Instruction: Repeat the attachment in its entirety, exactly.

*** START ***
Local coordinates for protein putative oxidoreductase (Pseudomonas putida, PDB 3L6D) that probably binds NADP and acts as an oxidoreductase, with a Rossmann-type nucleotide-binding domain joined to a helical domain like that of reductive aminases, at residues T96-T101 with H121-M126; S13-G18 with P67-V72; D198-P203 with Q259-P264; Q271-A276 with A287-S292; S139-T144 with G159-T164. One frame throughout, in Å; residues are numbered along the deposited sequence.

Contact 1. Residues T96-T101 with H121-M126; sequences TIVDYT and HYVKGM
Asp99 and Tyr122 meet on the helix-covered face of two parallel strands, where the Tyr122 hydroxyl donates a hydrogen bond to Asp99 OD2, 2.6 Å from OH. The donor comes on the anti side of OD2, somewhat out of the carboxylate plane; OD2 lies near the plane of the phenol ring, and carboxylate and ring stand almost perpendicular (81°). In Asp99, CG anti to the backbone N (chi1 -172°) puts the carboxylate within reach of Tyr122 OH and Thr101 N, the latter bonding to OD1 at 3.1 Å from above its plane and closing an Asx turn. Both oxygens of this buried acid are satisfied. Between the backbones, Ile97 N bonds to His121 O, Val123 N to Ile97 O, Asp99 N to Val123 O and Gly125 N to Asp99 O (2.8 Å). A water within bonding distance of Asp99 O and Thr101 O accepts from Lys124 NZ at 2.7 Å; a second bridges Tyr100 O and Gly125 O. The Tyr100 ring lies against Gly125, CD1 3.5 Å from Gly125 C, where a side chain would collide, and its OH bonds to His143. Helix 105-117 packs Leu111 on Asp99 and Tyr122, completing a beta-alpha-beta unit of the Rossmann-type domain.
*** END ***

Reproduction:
Local coordinates for protein putative oxidoreductase (Pseudomonas putida, PDB 3L6D) that probably binds NADP and acts as an oxidoreductase, with a Rossmann-type nucleotide-binding domain joined to a helical domain like that of reductive aminases, at residues T96-T101 with H121-M126; S13-G18 with P67-V72; D198-P203 with Q259-P264; Q271-A276 with A287-S292; S139-T144 with G159-T164. One frame throughout, in Å; residues are numbered along the deposited sequence.

Contact 1. Residues T96-T101 with H121-M126; sequences TIVDYT and HYVKGM
Asp99 and Tyr122 meet on the helix-covered face of two parallel strands, where the Tyr122 hydroxyl donates a hydrogen bond to Asp99 OD2, 2.6 Å from OH. The donor comes on the anti side of OD2, somewhat out of the carboxylate plane; OD2 lies near the plane of the phenol ring, and carboxylate and ring stand almost perpendicular (81°). In Asp99, CG anti to the backbone N (chi1 -172°) puts the carboxylate within reach of Tyr122 OH and Thr101 N, the latter bonding to OD1 at 3.1 Å from above its plane and closing an Asx turn. Both oxygens of this buried acid are satisfied. Between the backbones, Ile97 N bonds to His121 O, Val123 N to Ile97 O, Asp99 N to Val123 O and Gly125 N to Asp99 O (2.8 Å). A water within bonding distance of Asp99 O and Thr101 O accepts from Lys124 NZ at 2.7 Å; a second bridges Tyr100 O and Gly125 O. The Tyr100 ring lies against Gly125, CD1 3.5 Å from Gly125 C, where a side chain would collide, and its OH bonds to His143. Helix 105-117 packs Leu111 on Asp99 and Tyr122, completing a beta-alpha-beta unit of the Rossmann-type domain.